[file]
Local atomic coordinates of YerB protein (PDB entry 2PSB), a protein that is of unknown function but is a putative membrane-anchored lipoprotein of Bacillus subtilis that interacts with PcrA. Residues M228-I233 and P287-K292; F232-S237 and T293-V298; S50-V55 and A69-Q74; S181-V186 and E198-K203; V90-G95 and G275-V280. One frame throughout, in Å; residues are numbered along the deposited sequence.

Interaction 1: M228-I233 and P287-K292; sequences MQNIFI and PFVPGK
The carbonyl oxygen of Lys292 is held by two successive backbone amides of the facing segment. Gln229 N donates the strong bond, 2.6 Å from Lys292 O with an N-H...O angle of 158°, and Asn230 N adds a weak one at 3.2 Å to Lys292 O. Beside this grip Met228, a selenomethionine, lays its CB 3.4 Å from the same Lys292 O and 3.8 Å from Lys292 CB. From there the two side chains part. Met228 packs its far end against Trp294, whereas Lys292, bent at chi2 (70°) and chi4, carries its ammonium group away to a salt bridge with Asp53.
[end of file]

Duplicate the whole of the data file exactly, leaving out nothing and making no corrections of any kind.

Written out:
Local atomic coordinates of YerB protein (PDB entry 2PSB), a protein that is of unknown function but is a putative membrane-anchored lipoprotein of Bacillus subtilis that interacts with PcrA. Residues M228-I233 and P287-K292; F232-S237 and T293-V298; S50-V55 and A69-Q74; S181-V186 and E198-K203; V90-G95 and G275-V280. One frame throughout, in Å; residues are numbered along the deposited sequence.

Interaction 1: M228-I233 and P287-K292; sequences MQNIFI and PFVPGK
The carbonyl oxygen of Lys292 is held by two successive backbone amides of the facing segment. Gln229 N donates the strong bond, 2.6 Å from Lys292 O with an N-H...O angle of 158°, and Asn230 N adds a weak one at 3.2 Å to Lys292 O. Beside this grip Met228, a selenomethionine, lays its CB 3.4 Å from the same Lys292 O and 3.8 Å from Lys292 CB. From there the two side chains part. Met228 packs its far end against Trp294, whereas Lys292, bent at chi2 (70°) and chi4, carries its ammonium group away to a salt bridge with Asp53.